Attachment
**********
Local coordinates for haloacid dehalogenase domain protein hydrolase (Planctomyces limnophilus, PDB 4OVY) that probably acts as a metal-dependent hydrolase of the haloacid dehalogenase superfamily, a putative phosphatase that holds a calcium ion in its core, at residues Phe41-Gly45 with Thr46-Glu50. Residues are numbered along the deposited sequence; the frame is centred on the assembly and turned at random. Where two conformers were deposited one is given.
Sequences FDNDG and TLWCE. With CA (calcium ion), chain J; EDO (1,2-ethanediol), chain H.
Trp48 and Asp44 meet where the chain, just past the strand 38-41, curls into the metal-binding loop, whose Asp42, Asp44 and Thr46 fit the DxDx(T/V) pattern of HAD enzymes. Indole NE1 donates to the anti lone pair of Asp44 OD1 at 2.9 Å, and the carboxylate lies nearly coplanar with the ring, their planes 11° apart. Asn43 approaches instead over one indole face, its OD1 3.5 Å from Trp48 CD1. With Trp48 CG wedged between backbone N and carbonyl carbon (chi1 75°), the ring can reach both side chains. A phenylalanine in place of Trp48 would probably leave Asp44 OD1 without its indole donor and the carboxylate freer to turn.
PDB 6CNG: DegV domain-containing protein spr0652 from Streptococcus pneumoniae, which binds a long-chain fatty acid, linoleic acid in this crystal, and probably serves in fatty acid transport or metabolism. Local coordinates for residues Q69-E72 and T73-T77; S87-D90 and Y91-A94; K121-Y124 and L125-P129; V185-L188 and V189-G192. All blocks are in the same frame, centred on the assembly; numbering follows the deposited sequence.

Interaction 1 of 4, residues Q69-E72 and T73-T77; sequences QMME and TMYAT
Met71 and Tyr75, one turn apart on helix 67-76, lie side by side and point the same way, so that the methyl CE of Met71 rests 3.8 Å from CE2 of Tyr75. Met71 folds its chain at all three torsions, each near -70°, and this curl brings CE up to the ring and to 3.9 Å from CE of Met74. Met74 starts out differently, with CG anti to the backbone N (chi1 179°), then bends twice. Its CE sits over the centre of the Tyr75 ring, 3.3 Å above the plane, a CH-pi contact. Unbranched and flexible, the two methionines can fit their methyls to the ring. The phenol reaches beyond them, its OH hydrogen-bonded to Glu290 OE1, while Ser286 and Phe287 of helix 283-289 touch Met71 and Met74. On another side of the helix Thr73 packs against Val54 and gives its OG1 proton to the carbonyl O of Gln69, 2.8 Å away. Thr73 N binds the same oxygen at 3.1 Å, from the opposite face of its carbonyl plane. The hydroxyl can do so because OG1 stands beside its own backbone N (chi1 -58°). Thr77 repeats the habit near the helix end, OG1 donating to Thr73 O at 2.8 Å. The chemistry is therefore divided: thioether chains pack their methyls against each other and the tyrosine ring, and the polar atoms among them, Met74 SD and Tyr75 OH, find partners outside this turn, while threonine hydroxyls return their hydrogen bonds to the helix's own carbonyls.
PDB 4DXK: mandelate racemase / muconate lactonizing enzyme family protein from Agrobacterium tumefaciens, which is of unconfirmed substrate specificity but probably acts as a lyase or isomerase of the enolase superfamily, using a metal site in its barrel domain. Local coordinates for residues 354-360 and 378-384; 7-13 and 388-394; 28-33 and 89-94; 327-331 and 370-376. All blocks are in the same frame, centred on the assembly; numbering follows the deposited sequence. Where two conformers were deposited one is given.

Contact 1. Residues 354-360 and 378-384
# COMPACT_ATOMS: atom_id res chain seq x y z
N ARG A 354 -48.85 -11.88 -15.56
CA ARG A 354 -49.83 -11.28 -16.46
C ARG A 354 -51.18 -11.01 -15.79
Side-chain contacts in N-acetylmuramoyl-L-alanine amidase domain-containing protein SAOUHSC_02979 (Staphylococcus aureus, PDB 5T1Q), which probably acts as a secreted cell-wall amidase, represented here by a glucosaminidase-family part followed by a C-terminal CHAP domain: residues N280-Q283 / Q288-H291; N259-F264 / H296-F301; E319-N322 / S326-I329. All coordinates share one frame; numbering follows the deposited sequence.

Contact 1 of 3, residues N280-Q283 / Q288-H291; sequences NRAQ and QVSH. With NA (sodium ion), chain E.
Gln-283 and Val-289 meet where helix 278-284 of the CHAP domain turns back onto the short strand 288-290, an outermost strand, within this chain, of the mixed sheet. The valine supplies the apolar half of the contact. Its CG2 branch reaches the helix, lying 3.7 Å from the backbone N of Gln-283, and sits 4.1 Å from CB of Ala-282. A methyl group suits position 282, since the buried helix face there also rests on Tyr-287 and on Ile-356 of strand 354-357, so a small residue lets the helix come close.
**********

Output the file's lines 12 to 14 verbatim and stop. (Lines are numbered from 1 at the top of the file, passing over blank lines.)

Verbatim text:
C ARG A 354 -51.18 -11.01 -15.79
Side-chain contacts in N-acetylmuramoyl-L-alanine amidase domain-containing protein SAOUHSC_02979 (Staphylococcus aureus, PDB 5T1Q), which probably acts as a secreted cell-wall amidase, represented here by a glucosaminidase-family part followed by a C-terminal CHAP domain: residues N280-Q283 / Q288-H291; N259-F264 / H296-F301; E319-N322 / S326-I329. All coordinates share one frame; numbering follows the deposited sequence.

Contact 1 of 3, residues N280-Q283 / Q288-H291; sequences NRAQ and QVSH. With NA (sodium ion), chain E.